The Effect of Carbon Support Structure on Ionomer Distributions in PEM Fuel Cell Catalyst Layers
Tuesday, 7 October 2014: 14:40
Sunrise, 2nd Floor, Galactic Ballroom 7 (Moon Palace Resort)
Ionomer thin films form the proton-conducting path within the catalyst layers (CL) of polymer electrolyte membrane fuel cells (PEMFCs) and the web-like ionomer network provides support for the porous CL structure. The recast ionomer is assumed to be relatively uniform in thickness, structure, and chemistry across the entire CL thickness, but there are numerous factors that can significantly influence the homogeneity and dispersion of the ionomer as well as its stability during electrochemical aging. These factors include (1) the type of carbon support material used, including the extent of graphitization (or lack thereof) and the presence of surface oxide functional groups, (2) the loading, dispersion, and size/shape of Pt-based electrocatalysts, and (3) the CL pore structure. Recently, extensive studies have been conducted to identify the optimum conditions for examining ionomer thin films using electron microscopy and spectroscopy techniques1
and molecular dynamics (MD) simulations have been performed to identify the structure and adhesion of ionomer thin films on carbon and Pt surfaces.2
The current work will expand on this microscopy research to apply specific microscopy methods, including high-resolution imaging and spectroscopy coupled with electron tomography, to identify the nature of ionomer film dispersions within CLs prepared with different carbon supports having varying degrees of graphitization (high surface area carbon, Vulcan, and fully graphitized low surface area carbon) and Pt loadings. Additionally, changes to these ionomer films within the different CLs during accelerated stress testing (AST), specifically the AST for carbon corrosion (1.2V hold for 100-400 hours), will be analyzed and compared in terms of changes to the ionomer distributions on the changing carbon surfaces. Microscopy observations will be coupled with MD simulations to better understand the correlations between ionomer dispersion and structure and the materials comprising the CLs.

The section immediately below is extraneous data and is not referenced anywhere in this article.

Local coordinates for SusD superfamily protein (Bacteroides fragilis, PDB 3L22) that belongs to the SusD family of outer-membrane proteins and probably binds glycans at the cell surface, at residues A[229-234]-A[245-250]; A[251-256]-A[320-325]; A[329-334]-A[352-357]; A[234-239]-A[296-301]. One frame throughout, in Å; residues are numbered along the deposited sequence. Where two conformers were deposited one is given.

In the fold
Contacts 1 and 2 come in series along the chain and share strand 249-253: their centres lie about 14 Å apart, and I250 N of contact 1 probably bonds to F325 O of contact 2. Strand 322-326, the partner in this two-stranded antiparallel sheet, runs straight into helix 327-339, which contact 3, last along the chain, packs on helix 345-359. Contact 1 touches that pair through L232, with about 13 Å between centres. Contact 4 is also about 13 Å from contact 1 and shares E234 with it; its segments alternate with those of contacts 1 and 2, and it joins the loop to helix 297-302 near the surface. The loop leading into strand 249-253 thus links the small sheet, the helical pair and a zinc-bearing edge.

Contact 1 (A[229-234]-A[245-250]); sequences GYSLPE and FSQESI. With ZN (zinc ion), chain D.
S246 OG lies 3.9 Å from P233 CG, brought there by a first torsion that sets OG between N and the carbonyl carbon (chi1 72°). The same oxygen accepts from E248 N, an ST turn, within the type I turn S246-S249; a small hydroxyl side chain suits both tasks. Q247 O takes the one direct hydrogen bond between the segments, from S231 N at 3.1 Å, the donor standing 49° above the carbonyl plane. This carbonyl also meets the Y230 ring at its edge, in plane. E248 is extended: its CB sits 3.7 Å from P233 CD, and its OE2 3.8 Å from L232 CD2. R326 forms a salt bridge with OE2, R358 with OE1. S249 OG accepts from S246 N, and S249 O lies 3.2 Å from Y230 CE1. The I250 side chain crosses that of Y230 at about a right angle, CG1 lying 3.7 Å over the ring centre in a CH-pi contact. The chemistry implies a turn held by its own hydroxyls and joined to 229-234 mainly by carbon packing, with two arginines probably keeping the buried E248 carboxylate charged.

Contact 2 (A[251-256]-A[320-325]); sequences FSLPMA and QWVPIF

1. D.A. Cullen, et al., “Imaging and Microanalysis of Thin Ionomer Layers by Scanning Transmission Electron Microscopy,” in preparation.
2. Q. He, et al., “Structure of the Ionomer Film in Catalyst Layers of Proton Exchange Membrane Fuel Cells,” Journal of Physical Chemistry C 117 25305-25316 (2013).
Research sponsored by (1) the Fuel Cell Technologies Office, Office of Energy Efficiency and Renewable Energy, U.S. Department of Energy and (2) through a user proposal at ORNL’s Center for Nanophase Materials Sciences, which is sponsored by the Scientific User Facilities Division, Office of Basic Energy Sciences, U.S. Department of Energy.